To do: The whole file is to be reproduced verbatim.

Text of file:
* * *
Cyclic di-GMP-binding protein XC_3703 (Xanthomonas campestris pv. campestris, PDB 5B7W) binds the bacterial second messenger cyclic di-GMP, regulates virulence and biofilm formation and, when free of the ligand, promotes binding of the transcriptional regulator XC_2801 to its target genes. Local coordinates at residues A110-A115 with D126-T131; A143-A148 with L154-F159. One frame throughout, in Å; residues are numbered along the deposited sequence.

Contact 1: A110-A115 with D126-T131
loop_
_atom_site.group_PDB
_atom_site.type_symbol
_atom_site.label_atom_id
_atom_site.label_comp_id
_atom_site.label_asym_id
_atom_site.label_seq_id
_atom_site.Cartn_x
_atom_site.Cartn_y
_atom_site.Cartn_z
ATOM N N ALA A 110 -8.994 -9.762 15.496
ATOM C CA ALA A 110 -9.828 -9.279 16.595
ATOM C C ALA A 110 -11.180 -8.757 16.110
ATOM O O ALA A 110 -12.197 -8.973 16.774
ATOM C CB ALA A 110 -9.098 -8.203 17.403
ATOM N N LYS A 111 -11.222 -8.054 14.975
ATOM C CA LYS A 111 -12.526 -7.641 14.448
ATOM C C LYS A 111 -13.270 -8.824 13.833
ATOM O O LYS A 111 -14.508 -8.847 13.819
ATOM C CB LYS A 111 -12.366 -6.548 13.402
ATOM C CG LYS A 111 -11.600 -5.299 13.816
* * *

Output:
Cyclic di-GMP-binding protein XC_3703 (Xanthomonas campestris pv. campestris, PDB 5B7W) binds the bacterial second messenger cyclic di-GMP, regulates virulence and biofilm formation and, when free of the ligand, promotes binding of the transcriptional regulator XC_2801 to its target genes. Local coordinates at residues A110-A115 with D126-T131; A143-A148 with L154-F159. One frame throughout, in Å; residues are numbered along the deposited sequence.

Contact 1: A110-A115 with D126-T131
loop_
_atom_site.group_PDB
_atom_site.type_symbol
_atom_site.label_atom_id
_atom_site.label_comp_id
_atom_site.label_asym_id
_atom_site.label_seq_id
_atom_site.Cartn_x
_atom_site.Cartn_y
_atom_site.Cartn_z
ATOM N N ALA A 110 -8.994 -9.762 15.496
ATOM C CA ALA A 110 -9.828 -9.279 16.595
ATOM C C ALA A 110 -11.180 -8.757 16.110
ATOM O O ALA A 110 -12.197 -8.973 16.774
ATOM C CB ALA A 110 -9.098 -8.203 17.403
ATOM N N LYS A 111 -11.222 -8.054 14.975
ATOM C CA LYS A 111 -12.526 -7.641 14.448
ATOM C C LYS A 111 -13.270 -8.824 13.833
ATOM O O LYS A 111 -14.508 -8.847 13.819
ATOM C CB LYS A 111 -12.366 -6.548 13.402
ATOM C CG LYS A 111 -11.600 -5.299 13.816